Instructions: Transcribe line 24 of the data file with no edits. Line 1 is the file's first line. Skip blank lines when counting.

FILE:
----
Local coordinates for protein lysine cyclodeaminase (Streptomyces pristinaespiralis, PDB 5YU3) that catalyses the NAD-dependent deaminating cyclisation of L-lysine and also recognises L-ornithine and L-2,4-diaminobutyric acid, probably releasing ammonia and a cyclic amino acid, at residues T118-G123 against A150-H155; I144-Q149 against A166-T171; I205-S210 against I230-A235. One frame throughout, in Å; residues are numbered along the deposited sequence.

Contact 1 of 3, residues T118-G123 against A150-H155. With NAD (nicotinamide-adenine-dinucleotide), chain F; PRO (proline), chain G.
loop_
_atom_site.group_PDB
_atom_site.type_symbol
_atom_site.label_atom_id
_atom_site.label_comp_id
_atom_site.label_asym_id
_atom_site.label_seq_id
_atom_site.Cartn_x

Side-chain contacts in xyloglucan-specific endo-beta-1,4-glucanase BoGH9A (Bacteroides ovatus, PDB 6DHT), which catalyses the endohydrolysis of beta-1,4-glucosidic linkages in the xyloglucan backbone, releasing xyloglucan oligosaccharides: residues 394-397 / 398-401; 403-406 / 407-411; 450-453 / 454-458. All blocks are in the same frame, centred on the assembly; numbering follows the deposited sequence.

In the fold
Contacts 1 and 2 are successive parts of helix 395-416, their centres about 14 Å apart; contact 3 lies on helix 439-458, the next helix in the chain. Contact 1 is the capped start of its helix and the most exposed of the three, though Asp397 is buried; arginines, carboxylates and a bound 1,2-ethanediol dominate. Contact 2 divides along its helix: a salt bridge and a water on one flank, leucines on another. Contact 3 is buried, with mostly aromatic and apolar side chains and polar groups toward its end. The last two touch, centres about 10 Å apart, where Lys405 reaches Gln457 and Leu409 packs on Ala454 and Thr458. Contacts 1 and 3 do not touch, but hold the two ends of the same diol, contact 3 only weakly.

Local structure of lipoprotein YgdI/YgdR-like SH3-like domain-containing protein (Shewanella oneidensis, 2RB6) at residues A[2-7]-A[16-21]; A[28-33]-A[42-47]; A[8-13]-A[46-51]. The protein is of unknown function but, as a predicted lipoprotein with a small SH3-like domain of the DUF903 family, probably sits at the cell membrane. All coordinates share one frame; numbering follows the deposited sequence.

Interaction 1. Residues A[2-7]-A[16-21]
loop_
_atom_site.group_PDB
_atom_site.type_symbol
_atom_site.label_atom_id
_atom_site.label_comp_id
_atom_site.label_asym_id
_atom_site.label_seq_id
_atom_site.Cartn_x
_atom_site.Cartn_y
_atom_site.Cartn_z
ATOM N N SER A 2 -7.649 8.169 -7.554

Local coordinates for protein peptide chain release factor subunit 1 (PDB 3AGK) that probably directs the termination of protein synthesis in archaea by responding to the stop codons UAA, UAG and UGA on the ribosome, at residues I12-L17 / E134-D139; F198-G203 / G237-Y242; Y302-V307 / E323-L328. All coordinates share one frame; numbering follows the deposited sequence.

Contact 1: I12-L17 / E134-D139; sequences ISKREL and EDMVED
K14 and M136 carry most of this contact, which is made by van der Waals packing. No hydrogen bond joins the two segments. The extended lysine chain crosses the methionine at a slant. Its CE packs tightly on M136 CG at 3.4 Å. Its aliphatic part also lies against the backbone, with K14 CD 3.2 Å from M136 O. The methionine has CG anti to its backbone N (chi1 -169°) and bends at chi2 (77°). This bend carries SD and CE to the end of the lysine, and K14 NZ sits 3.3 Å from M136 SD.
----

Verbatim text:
_atom_site.Cartn_y